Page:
We left Rome, as we had hoped, with a good understanding of the city’s remarkable physical evidence for saintly cult – cult that had built a string of impressive churches over the graves of the martyrs, including the massive basilicas of Old St Peter’s and St Paul’s, and had created the stunning mosaics of SS Cosma e Damiano and S. Agnese fuori-le-mura.  But, more than knowledge of a single city (important though that city is), we took away from Rome a much better understanding of how to read and interpret similar physical evidence from the same period across the rest of Christendom.

The Cult of Saints in Mainz and Heidelberg

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Bryan Ward-Perkins writes: ‘In November I visited Mainz and Heidelberg to give general introductory talks about our project at the two universities’ Ancient History seminars.  Such talks are largely given to spread the word that a big project is underway, and to explain how we are setting about collecting and tagging the evidence from all six languages of early Christianity and across all types of evidence – from passing references to shrines in papyrus documents to full-blown Lives of saints, by way of dedicatory inscriptions, martyrologies, homilies, etc.  But it is also very useful to address different audiences from different scholarly traditions, to see how we need to refine our own approaches, or, at the very least, justify the limitations on our project that the pressures of time dictate.  In producing a searchable corpus of all the available evidence up to c.700 AD (or at least of as much of it as possible), we are inevitably having to cut some corners, since completeness in this context is more important than perfection – but, at the same time, these corners need to be cut in a suitably scholarly way!  There is no better way of refining our thinking on how to do this than to talk to as many established scholars, students, and members of the wider public as possible.’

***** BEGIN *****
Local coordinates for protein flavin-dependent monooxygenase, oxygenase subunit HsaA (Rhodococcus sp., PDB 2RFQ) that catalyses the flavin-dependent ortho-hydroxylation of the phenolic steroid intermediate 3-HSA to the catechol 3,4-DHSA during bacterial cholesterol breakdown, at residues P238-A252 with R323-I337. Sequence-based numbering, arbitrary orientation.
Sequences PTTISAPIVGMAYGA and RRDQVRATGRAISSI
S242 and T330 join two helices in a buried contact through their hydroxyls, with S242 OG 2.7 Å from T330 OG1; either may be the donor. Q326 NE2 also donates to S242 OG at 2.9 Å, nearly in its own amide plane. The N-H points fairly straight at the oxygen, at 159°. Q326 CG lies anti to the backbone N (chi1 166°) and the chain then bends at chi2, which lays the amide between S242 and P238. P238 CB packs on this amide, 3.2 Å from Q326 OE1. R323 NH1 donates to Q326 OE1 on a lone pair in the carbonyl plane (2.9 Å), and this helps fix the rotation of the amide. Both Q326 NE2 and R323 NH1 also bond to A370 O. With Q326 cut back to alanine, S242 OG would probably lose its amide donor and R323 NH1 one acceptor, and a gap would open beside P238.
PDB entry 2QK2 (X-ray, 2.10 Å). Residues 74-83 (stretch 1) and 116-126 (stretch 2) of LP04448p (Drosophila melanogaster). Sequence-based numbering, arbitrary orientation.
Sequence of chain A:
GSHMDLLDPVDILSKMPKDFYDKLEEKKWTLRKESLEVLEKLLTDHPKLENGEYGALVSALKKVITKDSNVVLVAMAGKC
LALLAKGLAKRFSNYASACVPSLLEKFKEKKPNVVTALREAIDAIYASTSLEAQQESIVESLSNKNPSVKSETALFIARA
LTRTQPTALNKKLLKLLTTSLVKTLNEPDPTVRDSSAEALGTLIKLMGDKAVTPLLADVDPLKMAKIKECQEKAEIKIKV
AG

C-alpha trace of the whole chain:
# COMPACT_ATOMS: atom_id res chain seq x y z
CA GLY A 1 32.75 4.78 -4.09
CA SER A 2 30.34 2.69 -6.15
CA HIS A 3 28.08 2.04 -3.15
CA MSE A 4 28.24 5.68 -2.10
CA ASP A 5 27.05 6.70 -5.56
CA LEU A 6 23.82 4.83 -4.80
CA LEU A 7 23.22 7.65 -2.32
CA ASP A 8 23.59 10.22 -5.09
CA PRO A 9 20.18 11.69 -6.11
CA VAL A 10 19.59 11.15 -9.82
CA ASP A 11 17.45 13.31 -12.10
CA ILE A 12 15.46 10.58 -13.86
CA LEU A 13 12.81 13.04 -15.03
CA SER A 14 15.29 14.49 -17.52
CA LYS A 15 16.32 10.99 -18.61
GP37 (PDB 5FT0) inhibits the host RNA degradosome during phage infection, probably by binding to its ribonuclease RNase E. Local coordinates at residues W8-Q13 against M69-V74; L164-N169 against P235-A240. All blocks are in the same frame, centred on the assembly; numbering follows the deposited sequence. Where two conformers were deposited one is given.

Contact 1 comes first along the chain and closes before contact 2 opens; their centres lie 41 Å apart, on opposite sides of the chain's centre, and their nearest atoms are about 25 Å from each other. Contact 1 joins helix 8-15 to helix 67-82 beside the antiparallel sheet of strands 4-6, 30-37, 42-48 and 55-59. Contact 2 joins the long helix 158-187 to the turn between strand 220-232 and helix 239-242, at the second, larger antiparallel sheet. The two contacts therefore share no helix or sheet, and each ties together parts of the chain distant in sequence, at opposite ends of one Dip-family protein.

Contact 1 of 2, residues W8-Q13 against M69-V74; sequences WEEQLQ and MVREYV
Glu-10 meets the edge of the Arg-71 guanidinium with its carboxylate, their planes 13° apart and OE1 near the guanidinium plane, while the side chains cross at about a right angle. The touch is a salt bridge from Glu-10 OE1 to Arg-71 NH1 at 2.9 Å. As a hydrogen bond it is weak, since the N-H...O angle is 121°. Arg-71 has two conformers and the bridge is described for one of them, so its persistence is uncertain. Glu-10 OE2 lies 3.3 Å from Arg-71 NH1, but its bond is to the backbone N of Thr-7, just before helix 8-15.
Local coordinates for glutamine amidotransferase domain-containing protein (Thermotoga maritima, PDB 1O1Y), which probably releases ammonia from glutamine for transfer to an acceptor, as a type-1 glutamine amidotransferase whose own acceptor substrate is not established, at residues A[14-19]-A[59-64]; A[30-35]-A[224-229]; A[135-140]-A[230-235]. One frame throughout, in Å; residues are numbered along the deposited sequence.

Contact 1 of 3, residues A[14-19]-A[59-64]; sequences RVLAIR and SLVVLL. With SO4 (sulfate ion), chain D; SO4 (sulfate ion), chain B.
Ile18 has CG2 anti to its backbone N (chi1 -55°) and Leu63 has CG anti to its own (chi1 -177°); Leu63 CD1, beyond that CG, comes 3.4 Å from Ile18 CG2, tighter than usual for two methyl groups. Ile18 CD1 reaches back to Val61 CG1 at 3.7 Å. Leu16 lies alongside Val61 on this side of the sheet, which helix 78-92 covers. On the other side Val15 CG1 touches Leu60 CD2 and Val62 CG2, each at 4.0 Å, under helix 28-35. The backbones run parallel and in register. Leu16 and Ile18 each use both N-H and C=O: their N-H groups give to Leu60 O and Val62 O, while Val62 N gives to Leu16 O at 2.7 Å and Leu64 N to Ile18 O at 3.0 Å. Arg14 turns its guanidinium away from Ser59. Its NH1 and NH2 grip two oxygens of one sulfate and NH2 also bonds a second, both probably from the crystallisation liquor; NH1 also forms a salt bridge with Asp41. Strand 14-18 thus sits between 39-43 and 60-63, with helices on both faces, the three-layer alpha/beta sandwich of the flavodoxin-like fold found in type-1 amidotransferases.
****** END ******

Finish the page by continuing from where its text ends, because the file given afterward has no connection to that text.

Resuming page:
The Cult of Saints in the First Millennium seminar series

Time: Friday 5.00 – 7.00 pm

Venue: Trinity College (Sutro Room), University of Oxford

Convenor: Efthymios Rizos

Week 1 (28 April)
Conrad Leyser (Worcester College)
Through the Eyes of Two Deacons: Church Property, Clerical Office, and the Cults of Stephen and Laurence in Fifth-Century Rome

Week 3 (12 May)
Gesa Schenke (Oxford)
Invoking Martyrs for Justice, Expecting Healing through Saints: a Glimpse into the Early Realities of Cult through Greek and Coptic Documentary Evidence

Week 5 (26 May)
Aude Busine (Brussels)
Saints Basil and Basilissa at Ancyra

Week 7 (9 June)
Leslie Brubaker (Birmingham)
Mary at Daphni

‘Saints at the Margins’ panels series, IMC 2017